There are many things no one tells you about having a child. The sheer number of times you will be barfed, peed and pooped on, for starters. Or, the strange genetics that completely change your sleeping patterns, for another – I went from sleeping like a dead rock to waking the instant Carter makes a peep; Andy went from waking the instant I shifted in bed to sleeping like a dead rock through basically everything. However, for Andy and me, the single most surprising shift since becoming parents is the way in which our relationship has been sorely tested. We thought that having a baby would fill our hearts and home with even greater love and joy than existed here previously. And it did. But, becoming parents also brought a shift in our relationship for which we were drastically unprepared.
Carter’s birth is the greatest miracle in our lives to date. We hope for more miracles of childbirth to follow. He shines with a purity that has given me the ability to love boundlessly and infinitely. He gives me the desire to become a better human being so that I can raise him to become the man God intends him to be. Andy and I want to build a home on a solid gospel foundation that is filled with laughter, warmth, love and light. This sort of goopy love fest is just the kind of thing that I had been expecting upon baby’s arrival.
I did not expect Carter’s birth to bring up – for both Andy and me – childhood trauma or long-buried memories of parental imperfections and mistakes. We did not expect to be confronted with pasts we both subconsciously worked hard to lock away in memory’s darkest corners, or to be accosted by the fear of repeating the harmful and sometimes destructive patterns and mistakes we saw in our own families and lives. We didn’t realize that having a child would not only clarify our future vision, but also bind us more tightly to the past.
I did not expect Carter’s birth to separate me from Andy. I had visions of the three of us laughing and playing together in magical rainbow love puddles, frolicking through sparkling opalescent fields. With unicorns and stuff. And this happens. But more often, one of us is playing with or taking care of the baby while the other one goes to work, cleans, cooks, runs errands, attends class, naps (whenever gloriously possible), eats, socializes and on and on. Nothing about this feels wrong; it is highly functional and necessary. However, we realized only recently that this means we never spend time nurturing our relationship and the consequences of this unintentional neglect are harsh and unforgiving.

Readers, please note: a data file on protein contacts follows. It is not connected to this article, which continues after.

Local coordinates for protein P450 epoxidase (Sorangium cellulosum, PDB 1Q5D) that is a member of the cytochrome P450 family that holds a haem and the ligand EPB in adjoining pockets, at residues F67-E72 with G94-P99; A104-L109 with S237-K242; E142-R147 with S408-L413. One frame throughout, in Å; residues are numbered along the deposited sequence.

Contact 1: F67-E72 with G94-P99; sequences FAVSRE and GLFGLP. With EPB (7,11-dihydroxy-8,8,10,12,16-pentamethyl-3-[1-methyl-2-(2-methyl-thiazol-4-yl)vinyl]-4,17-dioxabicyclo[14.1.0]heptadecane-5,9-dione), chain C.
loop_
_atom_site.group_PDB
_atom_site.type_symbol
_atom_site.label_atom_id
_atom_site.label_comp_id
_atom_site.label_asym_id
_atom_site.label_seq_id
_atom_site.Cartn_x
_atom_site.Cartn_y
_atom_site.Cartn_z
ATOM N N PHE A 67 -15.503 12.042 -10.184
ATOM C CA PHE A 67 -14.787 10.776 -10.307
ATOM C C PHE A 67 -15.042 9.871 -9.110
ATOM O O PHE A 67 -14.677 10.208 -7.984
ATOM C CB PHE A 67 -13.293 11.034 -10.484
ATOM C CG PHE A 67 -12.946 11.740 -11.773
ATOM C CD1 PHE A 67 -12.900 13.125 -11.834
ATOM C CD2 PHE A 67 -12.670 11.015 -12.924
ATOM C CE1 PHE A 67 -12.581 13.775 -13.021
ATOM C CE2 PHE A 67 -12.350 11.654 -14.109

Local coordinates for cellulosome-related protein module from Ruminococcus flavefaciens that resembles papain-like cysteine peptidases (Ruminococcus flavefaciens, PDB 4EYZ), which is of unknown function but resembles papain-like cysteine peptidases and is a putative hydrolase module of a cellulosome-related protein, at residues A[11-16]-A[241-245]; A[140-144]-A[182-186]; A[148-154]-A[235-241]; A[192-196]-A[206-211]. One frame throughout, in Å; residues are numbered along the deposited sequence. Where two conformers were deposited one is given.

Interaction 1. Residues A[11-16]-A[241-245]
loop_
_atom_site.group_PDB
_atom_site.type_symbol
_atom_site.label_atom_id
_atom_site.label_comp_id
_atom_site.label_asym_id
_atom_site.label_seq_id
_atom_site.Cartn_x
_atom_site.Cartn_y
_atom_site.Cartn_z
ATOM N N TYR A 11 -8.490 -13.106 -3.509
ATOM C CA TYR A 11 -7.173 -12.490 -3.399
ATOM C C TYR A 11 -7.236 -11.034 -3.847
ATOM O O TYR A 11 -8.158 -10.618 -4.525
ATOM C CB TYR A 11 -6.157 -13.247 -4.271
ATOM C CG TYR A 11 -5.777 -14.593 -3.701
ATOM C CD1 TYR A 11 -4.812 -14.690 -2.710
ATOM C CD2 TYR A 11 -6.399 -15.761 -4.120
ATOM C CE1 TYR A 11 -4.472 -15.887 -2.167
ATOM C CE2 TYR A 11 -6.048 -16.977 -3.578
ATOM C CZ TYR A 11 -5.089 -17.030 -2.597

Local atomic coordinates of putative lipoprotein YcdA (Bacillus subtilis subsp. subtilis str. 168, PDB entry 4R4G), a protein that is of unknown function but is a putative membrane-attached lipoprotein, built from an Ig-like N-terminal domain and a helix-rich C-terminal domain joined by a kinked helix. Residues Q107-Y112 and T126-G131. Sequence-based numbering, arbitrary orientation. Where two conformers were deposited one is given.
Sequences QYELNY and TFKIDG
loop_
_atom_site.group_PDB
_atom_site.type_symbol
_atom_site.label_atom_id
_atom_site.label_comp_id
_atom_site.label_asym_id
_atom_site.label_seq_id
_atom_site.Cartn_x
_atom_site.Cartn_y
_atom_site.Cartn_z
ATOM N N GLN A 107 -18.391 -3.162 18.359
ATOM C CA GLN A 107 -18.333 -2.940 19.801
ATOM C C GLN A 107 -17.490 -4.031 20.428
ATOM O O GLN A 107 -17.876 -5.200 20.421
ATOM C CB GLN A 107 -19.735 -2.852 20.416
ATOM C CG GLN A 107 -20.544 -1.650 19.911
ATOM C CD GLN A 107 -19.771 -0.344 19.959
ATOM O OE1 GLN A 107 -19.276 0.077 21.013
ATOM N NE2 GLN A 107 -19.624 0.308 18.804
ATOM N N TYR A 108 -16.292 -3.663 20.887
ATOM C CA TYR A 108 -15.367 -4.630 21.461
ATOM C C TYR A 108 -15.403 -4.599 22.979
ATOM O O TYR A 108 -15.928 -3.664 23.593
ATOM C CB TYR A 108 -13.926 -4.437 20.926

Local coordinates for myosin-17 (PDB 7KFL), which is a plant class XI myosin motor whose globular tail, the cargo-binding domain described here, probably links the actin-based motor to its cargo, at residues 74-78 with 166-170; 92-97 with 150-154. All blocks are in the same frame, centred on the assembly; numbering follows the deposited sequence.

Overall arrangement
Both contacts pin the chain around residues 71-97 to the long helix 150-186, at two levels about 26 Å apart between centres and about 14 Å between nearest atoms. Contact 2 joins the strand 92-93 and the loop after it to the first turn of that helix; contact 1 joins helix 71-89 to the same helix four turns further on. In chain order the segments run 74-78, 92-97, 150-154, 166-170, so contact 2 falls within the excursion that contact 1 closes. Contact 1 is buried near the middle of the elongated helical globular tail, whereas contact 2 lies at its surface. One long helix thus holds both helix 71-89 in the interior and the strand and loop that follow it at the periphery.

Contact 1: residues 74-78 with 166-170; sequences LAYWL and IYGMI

I did not expect Carter’s birth to exacerbate Andy’s imperfections in my eyes, nor mine in his. With a vision of our family’s future more clearly etched in my mind’s eye and a consciousness that we must build toward that vision now, I found myself extrapolating with urgency the long-term effects that each mistake and imperfection may have on Carter’s development and our family dynamics and future. The clear connection between past, present and future intensify every beam and mote of weakness; I became far less patient, supportive, understanding and forgiving as a result. With every perceived disappointment, I became more demanding, less nurturing, more hardened and less loving. Which, shockingly, only served to shut down Andy in the same way.
It didn’t happen all at once. It happened so gradually we didn’t realize it until we hit a period of several weeks during which we completely stopped speaking the same language. Even when we were really trying. It was terrifying and painful.
Attendant to the surprises above are the massive changes that have occurred – some chosen, others not – in the past year-ish: Andy quit his job and started grad school, I started working at Reset (a young organization in constant growing pain as we pave the way for a reimagined justice system), my dad completely disowned me without a desire to continue a relationship, and I was diagnosed with a low level postpartum depression. Add to that total sleep deprivation, boobing the baby and its time consuming counterpart of pumping, crazy hormonal changes, financial considerations, failed attempts at house cleaning, family pressures, health concerns and long commute hours and we have a pretty good recipe for crazy-making.
Andy and I seemed to have become locked in a downward spiral of doom. In my darkest moments, I wondered why I got married, whether I married the right person, whether I still loved my husband or ever loved him at all and whether I should stay married. Sometimes, depending on the day, the thought of separation either played like a horror movie or a fantasy in my mind.
I knew I was not seeing Andy as the Lord sees him, but it felt like I was losing the ability to see with a lens of love. I felt my heart harden and become stony even as I struggled to break free of the darkness growing within. I tried everything I knew to increase the light and to find guidance, but it seemed like my efforts were just barely keeping my head above water; I felt like my heart had hardened against the Spirit and I could not find nor feel its influence.
Two weeks ago, after a few months of pushing the prompting to the side, I finally went to talk to my Bishop. Thirty minutes and one book recommendation later, I felt the first beam of heavenly light crack the rocky surface around my heart.